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Items: 7

1.

Acute myeloid leukemia

CEBPA-associated familial acute myeloid leukemia (AML) is defined as AML in which a heterozygous germline CEBPA pathogenic variant is present in a family in which multiple individuals have AML. In contrast, sporadic CEBPA-associated AML is defined as AML in which a CEBPA pathogenic variant(s) is identified in leukemic cells but not in the non-leukemic cells. Too few individuals with CEBPA-associated familial AML have been reported to be certain about the natural history of the disease. In the majority of individuals, the age of onset of familial AML appears to be earlier than sporadic AML; disease onset has been reported in persons as young as age 1.8 years and older than age 45 years. The prognosis of CEBPA-associated familial AML appears to be favorable compared with sporadic CEBPA-associated AML. Individuals with CEBPA-associated familial AML who have been cured of their initial disease may be at greater risk of developing additional independent leukemic episodes in addition to the risk of relapse due to preexisting clones. [from GeneReviews]

MedGen UID:
9730
Concept ID:
C0023467
Neoplastic Process
2.

Leukemia

Leukemia is cancer of the white blood cells. White blood cells help your body fight infection. Your blood cells form in your bone marrow. In leukemia, the bone marrow produces abnormal white blood cells. These cells crowd out the healthy blood cells, making it hard for blood to do its work. There are different types of leukemia, including. -Acute lymphocytic leukemia. -Acute myeloid leukemia. -Chronic lymphocytic leukemia. -Chronic myeloid leukemia. Leukemia can develop quickly or slowly. Chronic leukemia grows slowly. In acute leukemia, the cells are very abnormal and their number increases rapidly. Adults can get either type; children with leukemia most often have an acute type. Some leukemias can often be cured. Other types are hard to cure, but you can often control them. Treatments may include chemotherapy, radiation and stem cell transplantation. Even if symptoms disappear, you might need therapy to prevent a relapse. NIH: National Cancer Institute.  [from MedlinePlus]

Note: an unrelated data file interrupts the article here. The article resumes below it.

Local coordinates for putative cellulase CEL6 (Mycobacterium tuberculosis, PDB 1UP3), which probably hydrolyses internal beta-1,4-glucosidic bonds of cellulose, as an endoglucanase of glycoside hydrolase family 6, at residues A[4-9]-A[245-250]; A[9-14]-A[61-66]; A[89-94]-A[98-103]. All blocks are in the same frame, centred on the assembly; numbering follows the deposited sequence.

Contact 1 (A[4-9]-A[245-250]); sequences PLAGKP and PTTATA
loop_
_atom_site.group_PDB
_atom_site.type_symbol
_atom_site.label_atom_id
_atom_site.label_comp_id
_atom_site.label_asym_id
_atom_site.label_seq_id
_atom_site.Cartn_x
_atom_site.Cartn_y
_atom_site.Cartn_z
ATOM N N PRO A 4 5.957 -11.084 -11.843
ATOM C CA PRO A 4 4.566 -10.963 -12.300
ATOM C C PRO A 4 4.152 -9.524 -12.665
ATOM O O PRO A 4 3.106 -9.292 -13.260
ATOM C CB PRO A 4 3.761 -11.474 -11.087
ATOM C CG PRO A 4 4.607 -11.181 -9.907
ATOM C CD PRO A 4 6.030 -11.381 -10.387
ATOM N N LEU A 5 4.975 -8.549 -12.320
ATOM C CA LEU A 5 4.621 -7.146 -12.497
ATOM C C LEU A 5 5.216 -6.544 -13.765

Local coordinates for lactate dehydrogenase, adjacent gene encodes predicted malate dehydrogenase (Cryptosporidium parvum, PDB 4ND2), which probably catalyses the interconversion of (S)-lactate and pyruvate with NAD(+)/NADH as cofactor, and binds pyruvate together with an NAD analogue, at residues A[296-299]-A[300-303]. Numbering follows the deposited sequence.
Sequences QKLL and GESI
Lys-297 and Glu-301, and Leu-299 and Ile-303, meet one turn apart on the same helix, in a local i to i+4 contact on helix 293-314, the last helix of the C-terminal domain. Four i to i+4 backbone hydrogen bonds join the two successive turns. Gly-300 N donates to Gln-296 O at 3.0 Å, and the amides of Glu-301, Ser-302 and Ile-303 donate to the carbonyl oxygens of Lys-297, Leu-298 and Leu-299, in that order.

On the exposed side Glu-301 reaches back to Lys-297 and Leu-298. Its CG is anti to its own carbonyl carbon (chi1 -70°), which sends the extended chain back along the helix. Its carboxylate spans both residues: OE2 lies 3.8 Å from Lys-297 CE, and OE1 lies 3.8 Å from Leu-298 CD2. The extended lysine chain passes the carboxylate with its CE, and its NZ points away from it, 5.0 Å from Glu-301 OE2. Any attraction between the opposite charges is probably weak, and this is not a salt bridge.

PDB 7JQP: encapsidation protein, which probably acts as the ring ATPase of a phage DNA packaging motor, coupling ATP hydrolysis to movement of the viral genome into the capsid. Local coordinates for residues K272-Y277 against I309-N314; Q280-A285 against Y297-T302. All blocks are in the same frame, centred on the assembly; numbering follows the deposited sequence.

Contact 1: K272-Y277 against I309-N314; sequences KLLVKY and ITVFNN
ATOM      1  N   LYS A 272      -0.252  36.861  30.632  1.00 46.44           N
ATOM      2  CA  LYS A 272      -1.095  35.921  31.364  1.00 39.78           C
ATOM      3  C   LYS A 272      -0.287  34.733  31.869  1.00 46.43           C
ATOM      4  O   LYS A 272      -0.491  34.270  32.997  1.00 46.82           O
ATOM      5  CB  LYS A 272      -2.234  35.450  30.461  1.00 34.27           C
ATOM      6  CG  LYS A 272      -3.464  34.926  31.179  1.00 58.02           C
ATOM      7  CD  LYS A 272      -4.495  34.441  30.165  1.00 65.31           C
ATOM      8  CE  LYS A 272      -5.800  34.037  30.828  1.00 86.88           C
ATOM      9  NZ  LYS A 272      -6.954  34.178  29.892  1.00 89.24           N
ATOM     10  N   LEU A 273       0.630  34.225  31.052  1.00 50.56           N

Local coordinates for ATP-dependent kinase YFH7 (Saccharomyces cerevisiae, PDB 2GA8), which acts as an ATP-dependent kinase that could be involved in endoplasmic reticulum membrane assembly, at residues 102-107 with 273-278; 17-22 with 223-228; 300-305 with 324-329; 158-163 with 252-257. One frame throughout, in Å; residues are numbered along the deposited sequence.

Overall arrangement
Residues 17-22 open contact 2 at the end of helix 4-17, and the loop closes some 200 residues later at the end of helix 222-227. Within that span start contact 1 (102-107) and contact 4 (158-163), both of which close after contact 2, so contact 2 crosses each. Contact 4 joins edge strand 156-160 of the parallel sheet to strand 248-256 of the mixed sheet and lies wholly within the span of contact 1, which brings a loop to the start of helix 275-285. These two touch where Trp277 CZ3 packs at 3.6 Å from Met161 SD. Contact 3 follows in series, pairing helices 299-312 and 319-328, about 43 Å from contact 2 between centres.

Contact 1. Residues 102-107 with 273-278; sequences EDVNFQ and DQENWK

MedGen UID:
9725
Concept ID:
C0023418
Neoplastic Process
3.

Transplantation

MedGen UID:
881115
Concept ID:
CN236682
Disease or Syndrome
4.

Acute myeloid leukemia

A form of leukemia characterized by overproduction of an early myeloid cell. [from HPO]

MedGen UID:
505691
Concept ID:
CN004254
Finding
5.

Myeloid leukemia

A leukemia that originates from a myeloid cell, that is the blood forming cells of the bone marrow. [from HPO]

MedGen UID:
7320
Concept ID:
C0023470
Neoplastic Process
6.

Platelet Engraftment

A platelet count of 20,000 to 50,000 (platelets per microliter of blood) is a sign of platelet engraftment. For patients who receive marrow or peripheral blood cells, platelet engraftment often happens at the same time or a little bit after neutrophil engraftment. For patients who receive cord blood, it may be 8 weeks or longer after transplant before platelet engraftment occurs.(from www.marrow.org) [from NCI]

MedGen UID:
364198
Concept ID:
C1882407
Finding
7.

Neutrophil Engraftment

An absolute neutrophil count (ANC) of 500 or more (500 or more neutrophils in a cubic millimeter of blood) for 3 days in a row is a sign of engraftment. Neutrophil engraftment can occur as early as 10 days after transplant. About 20 days is more common for patients who receive marrow or peripheral (circulating) blood cells. For patients who receive cord blood, the average time to neutrophil engraftment is between 21 and 35 days.(from www.marrow.org) [from NCI]

MedGen UID:
362151
Concept ID:
C1882078
Finding
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